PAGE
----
Does anyone know more about whether or not wild birds can contract Marek's disease from chickens? I am especially interested in this question, as that seems like potentially a major problem for wild birds if they can.
I'd really like to get back to a place where thinking about getting chickens felt like a happy thing instead of a massive source of confusion and worry!
 
pollinator
Posts: 3648
Location: Toronto, Ontario
509
hugelkultur dog forest garden fungi trees rabbit urban wofati cooking bee homestead
  • Likes 3
  • Mark post as helpful
  • send pies
    Number of slices to send:
    Optional 'thank-you' note:
  • Quote
  • Report post to moderator
Hi Heather.

In short, I think you know what the issues are. If you use a bad vaccine, you're just breeding a stronger disease.

The real issue, I think, is that if you buy livestock prone to disease, they and their offspring will remain prone to that disease.

If you buy a mess of chickens, vaccinate nobody, and cull or otherwise don't breed any who get sick, the remainder are those with a natural immunity, or who are otherwise unpredisposed to get it.

These are the genetics you want. The only way to get there is to not interfere with the natural selection process, except to speed it up for the sake of easing suffering and financial outlay.

So you choose as best you can, so that your flock starts out as healthy as possible, and from there, you do nothing but separate the healthy ones from the ones who either get sick, or otherwise are outperformed in health and vitality. If they're just sickly, as in weak specimens, they will still make soup, stock, or omnivore feed. Some cautious sterilisation and cooking of non-infectious carcasses will render them useful, at least for composting.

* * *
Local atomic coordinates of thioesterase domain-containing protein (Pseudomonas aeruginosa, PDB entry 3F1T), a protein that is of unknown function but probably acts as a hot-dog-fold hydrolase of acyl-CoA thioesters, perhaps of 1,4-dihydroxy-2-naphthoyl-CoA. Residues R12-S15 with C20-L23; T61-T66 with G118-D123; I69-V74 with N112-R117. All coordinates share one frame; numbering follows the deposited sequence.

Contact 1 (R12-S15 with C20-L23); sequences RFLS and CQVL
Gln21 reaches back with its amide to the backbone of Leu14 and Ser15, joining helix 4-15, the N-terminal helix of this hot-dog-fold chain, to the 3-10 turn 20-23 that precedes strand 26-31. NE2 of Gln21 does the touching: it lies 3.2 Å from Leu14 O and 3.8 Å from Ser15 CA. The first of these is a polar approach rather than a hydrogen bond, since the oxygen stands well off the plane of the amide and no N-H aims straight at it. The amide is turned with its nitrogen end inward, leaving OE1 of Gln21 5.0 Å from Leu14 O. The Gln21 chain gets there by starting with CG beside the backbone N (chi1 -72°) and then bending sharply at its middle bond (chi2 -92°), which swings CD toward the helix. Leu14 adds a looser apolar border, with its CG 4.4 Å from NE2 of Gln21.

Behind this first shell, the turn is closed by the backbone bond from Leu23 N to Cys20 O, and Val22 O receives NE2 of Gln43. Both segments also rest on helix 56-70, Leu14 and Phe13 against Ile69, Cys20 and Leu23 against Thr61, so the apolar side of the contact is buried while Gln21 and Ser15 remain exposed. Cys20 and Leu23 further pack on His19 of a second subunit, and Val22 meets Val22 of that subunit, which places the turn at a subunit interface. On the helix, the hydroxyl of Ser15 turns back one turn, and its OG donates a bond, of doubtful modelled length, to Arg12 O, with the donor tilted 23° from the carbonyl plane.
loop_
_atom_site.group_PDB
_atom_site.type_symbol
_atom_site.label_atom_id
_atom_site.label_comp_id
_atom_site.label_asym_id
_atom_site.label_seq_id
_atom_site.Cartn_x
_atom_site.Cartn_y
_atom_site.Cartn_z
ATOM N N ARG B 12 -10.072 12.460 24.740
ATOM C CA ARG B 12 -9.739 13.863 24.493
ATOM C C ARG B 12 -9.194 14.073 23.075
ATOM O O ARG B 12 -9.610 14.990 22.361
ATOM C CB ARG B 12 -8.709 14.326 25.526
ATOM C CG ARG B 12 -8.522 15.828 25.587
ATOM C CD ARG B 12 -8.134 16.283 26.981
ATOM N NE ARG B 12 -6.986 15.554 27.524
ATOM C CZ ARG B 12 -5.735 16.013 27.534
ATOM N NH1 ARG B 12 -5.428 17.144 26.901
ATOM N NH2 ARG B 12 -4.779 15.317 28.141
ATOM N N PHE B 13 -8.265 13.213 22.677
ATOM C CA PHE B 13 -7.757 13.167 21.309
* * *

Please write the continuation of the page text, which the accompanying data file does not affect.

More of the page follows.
And over time, the healthy ones breed with other healthy ones, and you keep removing weak and sickly ones, and your flock, over time, spread the immunity or natural resistance to disease that caused their chicken forebears to not be culled that first culling.

For me, the livestock vaccine quandary is this: if you vaccinate animals that otherwise would sicken and die, and breed those animals, you pass on their weakness; you end up breeding strains that require the vaccine to live.

That seems dumb to me, or at least short-sighted enough to make me ask if it's a permaculturally-aligned approach. Oh, certainly, treating one animal, one time, to alleviate its suffering and allow it to continue to live and work (but not breed) is understandable. But prophylactic vaccination of unfit livestock so they can live in poor conditions is why the majority of us deplore factory farm conditions and CAFOs. Why does it seem reasonable to extend their ideology even this far?

My advice in short: get strong birds that are unlikely to get sick. If you can get them locally, from a small-scale farmer or homesteader whose poultry you can meet, who also refuses to rely on vaccines, at least prophylactically, then that's your best starting point. If you're keeping everything to healthy bird spec, you might not even need to worry about vaccines.

And if so, remember that compassion is important, but saving an inferior individual does your breeding program no favours down the line.

But do keep posting, and good luck. It would be great to hear how you make out.

-CK
 
master steward & author
Posts: 22293
Location: Left Coast Canada
6416
books chicken cooking fiber arts sheep writing
  • Likes 6
  • Mark post as helpful
  • send pies
    Number of slices to send:
    Optional 'thank-you' note:
  • Quote
  • Report post to moderator